Diese können höchst unterschiedlich ausfallen, sind aber stetig steigend. Eine versteckte Nachfrage nach Mitteilungsbedürftigkeit und Hilfe von den Bürgern wird aufgedeckt. Gefahr ist, dass diese zu überwältigend ist und zusätzlich die Prozesse im Hintergrund noch nicht verändert wurden. Nehmen wir z.B. das Schlagloch. Wenn ich anrufe und mich darüber beschwere, dann habe ich eine gewisse Erwartung an die Geschwindigkeit der Erledigung. Durch gesteigerte Nachfrage kann aber nun etwa das Straßenbauamt in ein Dilemma geraten. Nicht nur für die Privatwirtschaft gilt, dass +70% der Anfragen der Informationsgewinnung dienen und meist gleich sind, d.h. entlastet so eine “Hotline” auch die Mitarbeiter in den Behörden.

Insbesondere während größeren Notfällen, würden viele Personen auch auf 115 zurückgreifen. Dies entlastet auch die 110/112 sowie siehe im nächsten Punkt.

- Was haben die Behörden davon?
Die Behörden bekommen einen besseren, Echtzeit Überlick über die Stimmungen der Bürger, Situation in den Städten, ebenso über Probleme und Trends. Dies ist sowohl für das Management der Verwaltung (z.B. Mißstände aufdecken, Performance Management, Personen zur Verantwortlichkeit zwingen), ebenso wie für die Politik sehr interessant. In NYC wurde durch die Daten aus den Anrufen etwa eine neue Verordnung für Lärm erlassen, ebenso wurden Budgets und Dienstleistungsverantwortungen umverteilt.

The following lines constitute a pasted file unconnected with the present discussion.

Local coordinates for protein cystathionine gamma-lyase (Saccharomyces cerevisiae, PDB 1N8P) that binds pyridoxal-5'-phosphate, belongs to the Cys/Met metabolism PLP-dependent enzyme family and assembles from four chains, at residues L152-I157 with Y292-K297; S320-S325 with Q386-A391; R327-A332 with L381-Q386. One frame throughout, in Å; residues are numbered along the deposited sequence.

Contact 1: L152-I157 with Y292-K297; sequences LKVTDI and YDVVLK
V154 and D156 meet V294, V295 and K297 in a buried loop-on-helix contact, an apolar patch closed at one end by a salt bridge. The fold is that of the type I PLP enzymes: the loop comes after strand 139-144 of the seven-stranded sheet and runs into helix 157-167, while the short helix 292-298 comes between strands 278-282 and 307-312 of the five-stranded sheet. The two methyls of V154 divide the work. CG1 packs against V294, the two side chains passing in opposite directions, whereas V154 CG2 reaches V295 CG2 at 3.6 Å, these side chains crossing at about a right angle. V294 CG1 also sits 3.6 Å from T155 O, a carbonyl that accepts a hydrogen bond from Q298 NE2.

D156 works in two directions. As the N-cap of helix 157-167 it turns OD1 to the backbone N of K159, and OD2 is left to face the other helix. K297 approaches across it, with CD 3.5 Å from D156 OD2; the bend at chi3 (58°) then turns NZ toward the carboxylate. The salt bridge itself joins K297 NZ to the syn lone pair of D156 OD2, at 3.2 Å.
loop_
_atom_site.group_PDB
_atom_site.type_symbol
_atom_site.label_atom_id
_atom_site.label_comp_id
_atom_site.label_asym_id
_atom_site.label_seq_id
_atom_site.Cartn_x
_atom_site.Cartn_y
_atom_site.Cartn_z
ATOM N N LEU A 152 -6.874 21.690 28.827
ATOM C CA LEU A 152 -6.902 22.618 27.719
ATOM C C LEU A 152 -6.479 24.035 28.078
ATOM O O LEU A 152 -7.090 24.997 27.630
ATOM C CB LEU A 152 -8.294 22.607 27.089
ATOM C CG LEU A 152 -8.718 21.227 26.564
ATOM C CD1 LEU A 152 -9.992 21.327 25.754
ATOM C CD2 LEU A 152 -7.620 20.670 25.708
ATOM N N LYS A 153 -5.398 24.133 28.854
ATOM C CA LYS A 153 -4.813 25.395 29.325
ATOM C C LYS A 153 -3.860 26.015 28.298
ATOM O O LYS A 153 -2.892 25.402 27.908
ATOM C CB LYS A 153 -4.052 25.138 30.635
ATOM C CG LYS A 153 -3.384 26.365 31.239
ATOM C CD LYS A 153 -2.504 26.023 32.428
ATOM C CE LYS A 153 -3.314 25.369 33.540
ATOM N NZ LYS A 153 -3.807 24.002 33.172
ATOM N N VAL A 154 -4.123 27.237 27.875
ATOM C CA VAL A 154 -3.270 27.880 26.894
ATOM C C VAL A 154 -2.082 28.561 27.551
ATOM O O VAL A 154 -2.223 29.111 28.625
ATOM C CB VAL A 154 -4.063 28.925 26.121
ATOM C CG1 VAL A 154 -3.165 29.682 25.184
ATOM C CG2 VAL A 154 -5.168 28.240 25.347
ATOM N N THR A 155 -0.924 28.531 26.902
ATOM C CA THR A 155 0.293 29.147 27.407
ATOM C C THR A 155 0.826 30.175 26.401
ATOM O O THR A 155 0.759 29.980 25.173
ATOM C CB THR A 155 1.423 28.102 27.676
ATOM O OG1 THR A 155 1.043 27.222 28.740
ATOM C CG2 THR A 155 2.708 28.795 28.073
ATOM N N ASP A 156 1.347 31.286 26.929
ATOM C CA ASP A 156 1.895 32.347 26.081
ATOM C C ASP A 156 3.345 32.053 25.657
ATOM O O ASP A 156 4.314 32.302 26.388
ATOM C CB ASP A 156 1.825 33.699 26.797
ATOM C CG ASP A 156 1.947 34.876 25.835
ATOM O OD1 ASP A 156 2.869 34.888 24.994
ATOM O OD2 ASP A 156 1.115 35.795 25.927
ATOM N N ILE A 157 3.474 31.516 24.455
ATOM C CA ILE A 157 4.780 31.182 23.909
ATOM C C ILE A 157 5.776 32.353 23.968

- Umsetzungen
Sicherlich braucht man ein Call Center, aber viele Aufgaben werden von der IT und nicht Personen übernommen, z.B. Ordnen der Anliegen, Weiterleitung der Anliegen. Wichtig ist, dass die Inhalte der “Knowledge Base” für die Call Center Mitarbeiter speziell angepasst werden (d.h. Sprache, etc.). Ebenso müssen die Prozesse analysiert und entsprechende Durchlaufzeiten bekannt sein. Dies sollte aber bereits im Rahmen von eGovernment Vorhaben geschehen sein. Wenn es im sogn. “Backoffice” nicht stimmt und kein kontinuierlicher Support von den politischen und administrativen Führungskräften gibt, dann wird so ein 115 Projekt kein großer Erfolg. Für die nötigen Veränderungen ist ihre Führungsfähigkeit von zentraler Bedeutung.

- Gläserner Bürger?
Für Anfragen spielt der Name der Bürger keine Rolle, außer er hat ein Anliegen und möchte zurückgerufen werden. Für Anmerkungen wie etwa Schlaglöcher spielt der Bürger ebenfalls keine Rolle. Wichtig ist der Ort des Schlaglochs was in keinem Zusammenhang mit dem Bürger stehen muss. Dennoch werden natürlich Anfragen, usw. im System gespeichert und so dass man doppelte Informationen - es können auch 10 Leute über das gleiche Schlagloch, den gleichen hängenden Ast, usw. informieren.